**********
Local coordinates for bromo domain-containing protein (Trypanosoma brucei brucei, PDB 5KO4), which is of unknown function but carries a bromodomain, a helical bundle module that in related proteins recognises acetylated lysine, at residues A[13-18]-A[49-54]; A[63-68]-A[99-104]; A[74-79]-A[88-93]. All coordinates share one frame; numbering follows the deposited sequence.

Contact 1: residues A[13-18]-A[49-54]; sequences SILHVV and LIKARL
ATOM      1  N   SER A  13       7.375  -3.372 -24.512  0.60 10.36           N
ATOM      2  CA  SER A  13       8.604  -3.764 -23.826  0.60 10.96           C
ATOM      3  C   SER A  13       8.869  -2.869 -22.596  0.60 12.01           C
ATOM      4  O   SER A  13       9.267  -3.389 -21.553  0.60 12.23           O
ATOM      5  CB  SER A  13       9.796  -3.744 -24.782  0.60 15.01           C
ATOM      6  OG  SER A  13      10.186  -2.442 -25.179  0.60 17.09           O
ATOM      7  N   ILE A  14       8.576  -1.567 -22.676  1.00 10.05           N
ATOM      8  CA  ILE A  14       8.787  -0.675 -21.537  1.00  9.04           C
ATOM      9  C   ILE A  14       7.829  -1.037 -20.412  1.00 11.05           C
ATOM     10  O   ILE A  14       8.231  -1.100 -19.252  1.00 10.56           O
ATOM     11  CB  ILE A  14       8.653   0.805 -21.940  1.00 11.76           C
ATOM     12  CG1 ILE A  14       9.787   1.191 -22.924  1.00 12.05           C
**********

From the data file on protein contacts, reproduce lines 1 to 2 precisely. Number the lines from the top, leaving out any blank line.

Local coordinates for bromo domain-containing protein (Trypanosoma brucei brucei, PDB 5KO4), which is of unknown function but carries a bromodomain, a helical bundle module that in related proteins recognises acetylated lysine, at residues A[13-18]-A[49-54]; A[63-68]-A[99-104]; A[74-79]-A[88-93]. All coordinates share one frame; numbering follows the deposited sequence.

Contact 1: residues A[13-18]-A[49-54]; sequences SILHVV and LIKARL